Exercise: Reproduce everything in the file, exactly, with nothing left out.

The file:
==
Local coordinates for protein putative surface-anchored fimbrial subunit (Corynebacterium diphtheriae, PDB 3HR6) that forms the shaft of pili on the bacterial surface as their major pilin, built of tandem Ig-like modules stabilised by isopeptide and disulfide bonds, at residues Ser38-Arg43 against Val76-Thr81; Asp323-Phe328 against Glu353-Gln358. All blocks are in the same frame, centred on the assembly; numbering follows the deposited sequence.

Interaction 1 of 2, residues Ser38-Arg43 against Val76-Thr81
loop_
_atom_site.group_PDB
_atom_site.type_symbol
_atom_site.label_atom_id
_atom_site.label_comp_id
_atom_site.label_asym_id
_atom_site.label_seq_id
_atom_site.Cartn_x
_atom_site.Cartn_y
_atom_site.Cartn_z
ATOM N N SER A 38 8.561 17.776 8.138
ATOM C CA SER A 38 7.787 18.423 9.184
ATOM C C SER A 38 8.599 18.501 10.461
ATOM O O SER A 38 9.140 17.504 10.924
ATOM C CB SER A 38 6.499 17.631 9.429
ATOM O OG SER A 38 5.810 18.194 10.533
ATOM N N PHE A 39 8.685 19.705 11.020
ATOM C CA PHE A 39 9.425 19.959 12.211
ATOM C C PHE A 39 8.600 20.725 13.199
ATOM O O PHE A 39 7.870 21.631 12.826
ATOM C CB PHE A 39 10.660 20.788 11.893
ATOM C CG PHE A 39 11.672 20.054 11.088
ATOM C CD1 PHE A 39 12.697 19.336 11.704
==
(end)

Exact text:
Local coordinates for protein putative surface-anchored fimbrial subunit (Corynebacterium diphtheriae, PDB 3HR6) that forms the shaft of pili on the bacterial surface as their major pilin, built of tandem Ig-like modules stabilised by isopeptide and disulfide bonds, at residues Ser38-Arg43 against Val76-Thr81; Asp323-Phe328 against Glu353-Gln358. All blocks are in the same frame, centred on the assembly; numbering follows the deposited sequence.

Interaction 1 of 2, residues Ser38-Arg43 against Val76-Thr81
loop_
_atom_site.group_PDB
_atom_site.type_symbol
_atom_site.label_atom_id
_atom_site.label_comp_id
_atom_site.label_asym_id
_atom_site.label_seq_id
_atom_site.Cartn_x
_atom_site.Cartn_y
_atom_site.Cartn_z
ATOM N N SER A 38 8.561 17.776 8.138
ATOM C CA SER A 38 7.787 18.423 9.184
ATOM C C SER A 38 8.599 18.501 10.461
ATOM O O SER A 38 9.140 17.504 10.924
ATOM C CB SER A 38 6.499 17.631 9.429
ATOM O OG SER A 38 5.810 18.194 10.533
ATOM N N PHE A 39 8.685 19.705 11.020
ATOM C CA PHE A 39 9.425 19.959 12.211
ATOM C C PHE A 39 8.600 20.725 13.199
ATOM O O PHE A 39 7.870 21.631 12.826
ATOM C CB PHE A 39 10.660 20.788 11.893
ATOM C CG PHE A 39 11.672 20.054 11.088
ATOM C CD1 PHE A 39 12.697 19.336 11.704